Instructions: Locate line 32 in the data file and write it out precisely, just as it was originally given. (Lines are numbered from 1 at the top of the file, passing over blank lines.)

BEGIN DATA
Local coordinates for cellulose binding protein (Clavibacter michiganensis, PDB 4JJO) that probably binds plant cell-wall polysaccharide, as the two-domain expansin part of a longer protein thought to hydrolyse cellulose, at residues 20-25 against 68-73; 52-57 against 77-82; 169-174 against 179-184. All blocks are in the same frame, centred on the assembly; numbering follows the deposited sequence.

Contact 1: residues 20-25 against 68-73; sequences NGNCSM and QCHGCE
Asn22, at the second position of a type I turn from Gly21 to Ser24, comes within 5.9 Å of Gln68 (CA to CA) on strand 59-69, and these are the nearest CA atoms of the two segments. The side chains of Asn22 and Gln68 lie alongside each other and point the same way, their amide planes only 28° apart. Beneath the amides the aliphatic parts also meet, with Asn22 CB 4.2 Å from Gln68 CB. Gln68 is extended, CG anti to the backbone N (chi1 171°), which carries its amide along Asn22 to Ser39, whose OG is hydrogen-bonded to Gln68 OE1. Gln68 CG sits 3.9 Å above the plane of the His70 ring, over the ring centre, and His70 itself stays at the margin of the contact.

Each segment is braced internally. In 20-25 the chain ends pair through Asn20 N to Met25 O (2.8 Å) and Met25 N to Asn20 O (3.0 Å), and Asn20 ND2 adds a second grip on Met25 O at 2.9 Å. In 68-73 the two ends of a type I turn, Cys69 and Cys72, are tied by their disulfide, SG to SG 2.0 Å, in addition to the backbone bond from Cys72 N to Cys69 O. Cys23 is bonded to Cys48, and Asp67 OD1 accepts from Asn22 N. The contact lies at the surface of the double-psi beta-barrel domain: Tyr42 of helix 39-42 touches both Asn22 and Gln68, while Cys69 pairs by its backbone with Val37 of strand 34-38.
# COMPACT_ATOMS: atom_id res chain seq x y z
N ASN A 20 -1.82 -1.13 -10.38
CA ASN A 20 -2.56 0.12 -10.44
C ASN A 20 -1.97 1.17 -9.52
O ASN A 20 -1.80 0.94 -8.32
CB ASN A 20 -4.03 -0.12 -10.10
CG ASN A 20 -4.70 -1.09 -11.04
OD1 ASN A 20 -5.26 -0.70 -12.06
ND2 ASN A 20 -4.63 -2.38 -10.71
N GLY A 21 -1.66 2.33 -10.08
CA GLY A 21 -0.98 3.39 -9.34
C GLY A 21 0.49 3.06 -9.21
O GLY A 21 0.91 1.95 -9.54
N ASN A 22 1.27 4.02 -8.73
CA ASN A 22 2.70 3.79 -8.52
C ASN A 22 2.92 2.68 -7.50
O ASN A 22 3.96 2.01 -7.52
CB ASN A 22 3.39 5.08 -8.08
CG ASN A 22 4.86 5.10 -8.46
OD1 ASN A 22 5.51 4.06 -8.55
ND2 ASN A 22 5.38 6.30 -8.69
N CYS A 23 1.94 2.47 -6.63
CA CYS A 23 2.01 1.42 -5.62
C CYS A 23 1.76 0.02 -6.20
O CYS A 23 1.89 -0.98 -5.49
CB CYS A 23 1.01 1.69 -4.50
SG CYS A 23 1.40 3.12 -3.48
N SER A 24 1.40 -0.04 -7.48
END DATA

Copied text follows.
N SER A 24 1.40 -0.04 -7.48